Re: GTK+ modularization
- From: "Mike Emmel" <mike emmel gmail com>
- To: "Sean Kelley" <sean sweng gmail com>
- Cc: gtk-devel-list gnome org
- Subject: Re: GTK+ modularization
- Date: Fri, 14 Jul 2006 12:25:24 -0700
On 7/14/06, Sean Kelley <sean sweng gmail com> wrote:
I think you have to be careful about even embedded specs. For
example, I am working on a device that has 1 to 4GB of flash space and
64 to 128MB of RAM. A Nokia 770 would be a good parallel, although
with less flash space on board. These sort of specs are more in line
with consumer devices. They are still running arm processors.
I guess my point on embedded is there is some minimal code size
that should be the target and we need to fit as much as possible in there.
Generally on embedded devices you can have X amount of code.
If X is large then just use the full implementation 1-4GB of flash is not common
if you have it then your not code size constrained.
I'm basically suggesting that the overall code base should build in
2 4 6 8 ... versions.
On top of the base builds you would have your custom widgets.
Or you need to customize the smallest build if its too large.
My point is lets first figure out what the smallest build should be.
Adding stuff is the easy part.
Is the smallest build 2 mb 4 ?? Is it a useful build ?
My approach has been to focus for now is on using only gdk not gtk.
But its not a complete solution since you could use a really small subset
On 7/14/06, Mike Emmel <mike emmel gmail com> wrote:
> Hmm I'm not sure what to say I don't think that the nature of emedded programing
> is comming through our its needs.
> Generally your running a small set of custom apps if you provide a
> public api (rare)
> Someone targeting the device will port to it.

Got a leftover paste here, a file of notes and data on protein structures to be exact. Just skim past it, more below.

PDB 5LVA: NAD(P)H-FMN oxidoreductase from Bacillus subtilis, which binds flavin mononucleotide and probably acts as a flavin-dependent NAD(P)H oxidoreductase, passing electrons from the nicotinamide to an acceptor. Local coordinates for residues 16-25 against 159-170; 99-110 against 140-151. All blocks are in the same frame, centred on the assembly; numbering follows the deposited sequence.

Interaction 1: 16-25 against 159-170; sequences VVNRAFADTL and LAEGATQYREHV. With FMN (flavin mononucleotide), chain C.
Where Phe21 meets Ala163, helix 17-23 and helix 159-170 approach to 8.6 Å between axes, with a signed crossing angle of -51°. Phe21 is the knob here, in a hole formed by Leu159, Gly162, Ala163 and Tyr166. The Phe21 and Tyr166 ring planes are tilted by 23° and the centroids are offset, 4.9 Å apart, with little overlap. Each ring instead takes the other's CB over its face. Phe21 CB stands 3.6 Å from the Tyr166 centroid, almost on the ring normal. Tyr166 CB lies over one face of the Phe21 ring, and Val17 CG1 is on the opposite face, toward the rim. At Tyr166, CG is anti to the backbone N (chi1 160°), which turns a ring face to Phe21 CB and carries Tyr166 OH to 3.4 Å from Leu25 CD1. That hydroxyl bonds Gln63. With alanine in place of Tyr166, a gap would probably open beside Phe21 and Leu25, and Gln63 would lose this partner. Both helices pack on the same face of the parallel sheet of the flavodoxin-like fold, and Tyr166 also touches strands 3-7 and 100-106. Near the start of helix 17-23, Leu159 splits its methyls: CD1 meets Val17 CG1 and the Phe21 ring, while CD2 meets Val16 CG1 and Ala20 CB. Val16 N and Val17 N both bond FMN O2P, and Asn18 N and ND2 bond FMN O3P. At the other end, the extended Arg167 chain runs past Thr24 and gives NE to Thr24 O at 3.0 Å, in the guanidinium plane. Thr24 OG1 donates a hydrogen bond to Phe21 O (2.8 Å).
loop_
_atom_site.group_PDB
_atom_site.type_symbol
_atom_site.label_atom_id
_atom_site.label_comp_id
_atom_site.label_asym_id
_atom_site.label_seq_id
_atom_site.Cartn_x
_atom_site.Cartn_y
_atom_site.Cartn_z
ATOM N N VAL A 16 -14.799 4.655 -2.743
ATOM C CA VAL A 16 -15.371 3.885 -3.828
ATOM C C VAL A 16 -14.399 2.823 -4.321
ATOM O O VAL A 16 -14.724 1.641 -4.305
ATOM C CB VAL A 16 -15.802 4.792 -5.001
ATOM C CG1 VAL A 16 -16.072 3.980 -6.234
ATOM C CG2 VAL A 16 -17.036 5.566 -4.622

> If you have the luxury of tons of space then run full gtk.
> If not a minimal base set that at least get gtk in the picture followed
> by domain specific standardization is what you want.
> Look at J2ME for a lot of good concepts they use device profiles.
> Its not the desktop world. Basically if you want gtk to become useful on
> embedded platform you need to shoot for a total lib footprint of 1-2
> megs for the base
> I worked on JSR209 which was cutting swing down to fit on the mobile.
> The experience
> left me doubtful that its really a good idea since the needs of the
> two communities differ so radically. Te chnically it looks good by you
> have to cut the system to the bone first and there is a lot of
> resistance to doing that from the desktop developers.
> If your serious about embedded gtk then figure out what you can do
> with a version of
> glib gtk cairo atk libpng etc that fits in 1-2 megs first.
> On 7/13/06, Allin Cottrell <cottrell wfu edu> wrote:
> > On Thu, 13 Jul 2006, muppet wrote:
> > > As i understand it, the target for this modularization is not
> > > desktops --- it's embedded devices.
> > Hmm, perhaps I haven't been following this closely enough. In
> > an embedded context the slimming of GTK certainly make sense.
> > > Therefore I heartily condone the effort to make subsets that
> > > can be turned off, but with respect to your concerns about
> > > portability of desktop apps, would suggest that these subsets
> > > are not advertised as useful for desktop systems.
> > Yes. I find it's surprisingly easy for people to shoot
> > themselves in the foot, and anything that makes that less likely
> > is welcome. (In this context, shooting self in foot =
> > installing or building a GTK runtime that will not support all
> > the apps the user wants to run.)
> > --
> > Allin Cottrell
> > Department of Economics
> > Wake Forest University, NC
> > _______________________________________________
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> > gtk-devel-list gnome org
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